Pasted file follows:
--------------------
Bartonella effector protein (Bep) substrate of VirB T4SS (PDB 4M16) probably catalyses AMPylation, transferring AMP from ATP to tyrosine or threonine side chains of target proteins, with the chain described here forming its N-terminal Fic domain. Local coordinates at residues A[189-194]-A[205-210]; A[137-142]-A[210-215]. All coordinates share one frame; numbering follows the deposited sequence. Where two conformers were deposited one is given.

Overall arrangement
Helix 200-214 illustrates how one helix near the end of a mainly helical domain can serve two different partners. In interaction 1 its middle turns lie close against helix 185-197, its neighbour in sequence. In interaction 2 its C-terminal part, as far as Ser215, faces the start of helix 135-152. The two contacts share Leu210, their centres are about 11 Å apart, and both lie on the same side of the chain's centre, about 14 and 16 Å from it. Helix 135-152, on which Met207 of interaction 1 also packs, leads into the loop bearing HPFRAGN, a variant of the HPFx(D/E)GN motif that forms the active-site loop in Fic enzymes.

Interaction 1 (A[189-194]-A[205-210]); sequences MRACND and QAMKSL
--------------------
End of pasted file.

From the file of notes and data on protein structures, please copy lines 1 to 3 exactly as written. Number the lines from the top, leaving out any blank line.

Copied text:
Bartonella effector protein (Bep) substrate of VirB T4SS (PDB 4M16) probably catalyses AMPylation, transferring AMP from ATP to tyrosine or threonine side chains of target proteins, with the chain described here forming its N-terminal Fic domain. Local coordinates at residues A[189-194]-A[205-210]; A[137-142]-A[210-215]. All coordinates share one frame; numbering follows the deposited sequence. Where two conformers were deposited one is given.

Overall arrangement
Helix 200-214 illustrates how one helix near the end of a mainly helical domain can serve two different partners. In interaction 1 its middle turns lie close against helix 185-197, its neighbour in sequence. In interaction 2 its C-terminal part, as far as Ser215, faces the start of helix 135-152. The two contacts share Leu210, their centres are about 11 Å apart, and both lie on the same side of the chain's centre, about 14 and 16 Å from it. Helix 135-152, on which Met207 of interaction 1 also packs, leads into the loop bearing HPFRAGN, a variant of the HPFx(D/E)GN motif that forms the active-site loop in Fic enzymes.